In this story of a black policeman during South African apartheid, Danny Glover plays the cop, who believes he's trying to help his people, even while serving as a pawn of the racist ... See full summary »
A gently comic contemporization of "The New Testament, "The Second Greatest Story Ever Told...chapter one" introduces Jake of Brooklyn, Jesus' "younger, dumber brother." "Second Greatest" ... See full summary »
Ralph Glenn Howard,
A patient in a modern day mental institution believes that he is the man who assassinated Tsar Alexander in 1881 and Tsar Nicolas II in 1918. He and his doctor soon slip out of reality and ... See full summary »
Charles Burnett's beautiful, poetic masterpiece is novelistic in its narrative density and richness of characterization. Harry Mention, an enigmatic drifter from the South, comes to visit ... See full summary »
Matthew, a young schizophrenic, finds himself out on the street when a slumlord tears down his apartment building. Soon, he finds himself in even more dire straits, when he is threatened by... See full summary »
Danny De Vito is a professional clown, whose wife's death in a car accident has left him to care for his two young boys. Loving, but useless at the daily job of fathering, the onus falls on... See full summary »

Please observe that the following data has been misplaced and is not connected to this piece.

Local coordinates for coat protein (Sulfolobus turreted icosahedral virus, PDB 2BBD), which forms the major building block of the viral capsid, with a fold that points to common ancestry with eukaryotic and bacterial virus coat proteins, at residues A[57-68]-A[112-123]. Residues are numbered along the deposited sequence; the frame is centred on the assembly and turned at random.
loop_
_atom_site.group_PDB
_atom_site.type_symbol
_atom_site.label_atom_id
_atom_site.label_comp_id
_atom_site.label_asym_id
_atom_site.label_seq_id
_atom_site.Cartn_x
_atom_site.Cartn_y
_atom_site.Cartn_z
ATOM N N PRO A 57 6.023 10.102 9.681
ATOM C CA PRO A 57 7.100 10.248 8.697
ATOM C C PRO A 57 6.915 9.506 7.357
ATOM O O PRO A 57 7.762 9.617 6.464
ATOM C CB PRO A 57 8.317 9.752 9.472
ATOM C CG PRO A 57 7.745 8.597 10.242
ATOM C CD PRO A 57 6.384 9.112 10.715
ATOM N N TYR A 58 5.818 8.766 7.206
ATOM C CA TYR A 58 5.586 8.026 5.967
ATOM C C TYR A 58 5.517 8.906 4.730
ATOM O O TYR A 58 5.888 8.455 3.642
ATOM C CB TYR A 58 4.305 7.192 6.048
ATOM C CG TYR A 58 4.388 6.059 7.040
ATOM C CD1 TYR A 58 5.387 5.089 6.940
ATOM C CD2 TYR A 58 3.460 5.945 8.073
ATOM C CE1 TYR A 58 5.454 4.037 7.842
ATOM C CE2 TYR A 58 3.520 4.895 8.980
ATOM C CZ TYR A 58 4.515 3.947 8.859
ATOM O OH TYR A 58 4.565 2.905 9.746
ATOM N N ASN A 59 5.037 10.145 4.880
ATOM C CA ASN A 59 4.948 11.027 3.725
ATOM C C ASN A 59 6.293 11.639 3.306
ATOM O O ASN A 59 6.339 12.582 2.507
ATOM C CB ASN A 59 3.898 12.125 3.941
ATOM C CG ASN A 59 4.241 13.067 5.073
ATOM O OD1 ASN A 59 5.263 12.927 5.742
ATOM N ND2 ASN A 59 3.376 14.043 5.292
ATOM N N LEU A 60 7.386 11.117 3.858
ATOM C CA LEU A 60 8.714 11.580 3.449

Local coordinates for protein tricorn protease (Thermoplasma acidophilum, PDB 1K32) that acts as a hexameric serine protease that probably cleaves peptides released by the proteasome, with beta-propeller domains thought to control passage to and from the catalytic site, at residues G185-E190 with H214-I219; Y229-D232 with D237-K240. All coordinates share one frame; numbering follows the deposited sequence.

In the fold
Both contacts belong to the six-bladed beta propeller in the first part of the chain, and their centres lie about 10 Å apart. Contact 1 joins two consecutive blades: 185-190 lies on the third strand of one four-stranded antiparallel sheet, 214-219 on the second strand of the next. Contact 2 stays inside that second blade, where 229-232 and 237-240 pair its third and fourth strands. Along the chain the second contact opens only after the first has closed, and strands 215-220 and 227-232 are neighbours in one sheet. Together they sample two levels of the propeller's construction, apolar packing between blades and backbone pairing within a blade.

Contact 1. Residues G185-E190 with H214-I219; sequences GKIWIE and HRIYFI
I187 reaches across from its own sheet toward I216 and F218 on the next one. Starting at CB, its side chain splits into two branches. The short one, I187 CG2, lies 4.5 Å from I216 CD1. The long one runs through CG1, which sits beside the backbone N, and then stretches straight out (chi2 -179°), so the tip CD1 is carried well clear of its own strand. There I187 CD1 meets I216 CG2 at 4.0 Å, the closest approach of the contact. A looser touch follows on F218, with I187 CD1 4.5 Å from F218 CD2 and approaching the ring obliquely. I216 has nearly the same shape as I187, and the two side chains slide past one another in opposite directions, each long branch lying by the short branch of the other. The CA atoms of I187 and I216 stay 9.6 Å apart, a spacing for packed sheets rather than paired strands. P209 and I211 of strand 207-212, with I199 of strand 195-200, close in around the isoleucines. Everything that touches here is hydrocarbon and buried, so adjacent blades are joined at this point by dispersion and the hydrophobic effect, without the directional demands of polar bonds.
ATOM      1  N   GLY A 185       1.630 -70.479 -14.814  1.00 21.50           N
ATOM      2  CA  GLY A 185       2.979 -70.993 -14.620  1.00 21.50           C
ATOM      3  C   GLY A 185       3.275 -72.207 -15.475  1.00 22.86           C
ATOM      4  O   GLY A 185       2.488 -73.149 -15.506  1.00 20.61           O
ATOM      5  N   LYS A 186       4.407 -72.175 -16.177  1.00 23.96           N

Robert J. Steinmiller Jr.,
In this story of a black policeman during South African apartheid, Danny Glover plays the cop, who believes he's trying to help his people, even while serving as a pawn of the racist government. When his son gets involved in the anti-apartheid movement, he finds himself torn between his family (including long-suffering wife Alfre Woodard) and what he believes is his duty. Written by
Incredible tension from a fevered conflict of races, generations, and police-and-citizens. Morgan Freeman proves himself a great director: the acting from the cast is flawless and strong, and some of the camera set-ups are indelible. There's a short shot where an armored car is roaring toward a phone pole, behind which Alfre Woodward is crouching in terror, that is truly magnificent! Hollywood often ignores superb directorial talent: Charles Laughton only directed one film, Orson Welles had a hell of a time. Yet there are so many mediocre films which lose money! Somebody please jam a good script into Mr. Freeman's hand and stick him behind a camera!
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